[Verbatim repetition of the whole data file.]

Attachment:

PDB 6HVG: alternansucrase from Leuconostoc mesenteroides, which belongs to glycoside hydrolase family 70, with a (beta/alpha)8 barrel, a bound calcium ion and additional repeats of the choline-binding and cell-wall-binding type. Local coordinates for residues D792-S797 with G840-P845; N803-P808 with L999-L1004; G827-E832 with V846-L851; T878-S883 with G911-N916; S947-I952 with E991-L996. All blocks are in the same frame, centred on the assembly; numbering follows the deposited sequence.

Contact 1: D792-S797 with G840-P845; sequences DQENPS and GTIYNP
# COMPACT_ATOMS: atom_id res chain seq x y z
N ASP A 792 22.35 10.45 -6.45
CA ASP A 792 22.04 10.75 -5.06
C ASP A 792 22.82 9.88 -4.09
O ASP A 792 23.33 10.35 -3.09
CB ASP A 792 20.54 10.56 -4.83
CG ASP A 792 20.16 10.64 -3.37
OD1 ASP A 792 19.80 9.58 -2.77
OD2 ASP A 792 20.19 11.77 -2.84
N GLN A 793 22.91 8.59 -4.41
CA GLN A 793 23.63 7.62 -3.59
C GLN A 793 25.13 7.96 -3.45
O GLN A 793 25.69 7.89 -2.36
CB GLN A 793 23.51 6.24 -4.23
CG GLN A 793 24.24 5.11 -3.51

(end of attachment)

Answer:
PDB 6HVG: alternansucrase from Leuconostoc mesenteroides, which belongs to glycoside hydrolase family 70, with a (beta/alpha)8 barrel, a bound calcium ion and additional repeats of the choline-binding and cell-wall-binding type. Local coordinates for residues D792-S797 with G840-P845; N803-P808 with L999-L1004; G827-E832 with V846-L851; T878-S883 with G911-N916; S947-I952 with E991-L996. All blocks are in the same frame, centred on the assembly; numbering follows the deposited sequence.

Contact 1: D792-S797 with G840-P845; sequences DQENPS and GTIYNP
# COMPACT_ATOMS: atom_id res chain seq x y z
N ASP A 792 22.35 10.45 -6.45
CA ASP A 792 22.04 10.75 -5.06
C ASP A 792 22.82 9.88 -4.09
O ASP A 792 23.33 10.35 -3.09
CB ASP A 792 20.54 10.56 -4.83
CG ASP A 792 20.16 10.64 -3.37
OD1 ASP A 792 19.80 9.58 -2.77
OD2 ASP A 792 20.19 11.77 -2.84
N GLN A 793 22.91 8.59 -4.41
CA GLN A 793 23.63 7.62 -3.59
C GLN A 793 25.13 7.96 -3.45
O GLN A 793 25.69 7.89 -2.36
CB GLN A 793 23.51 6.24 -4.23
CG GLN A 793 24.24 5.11 -3.51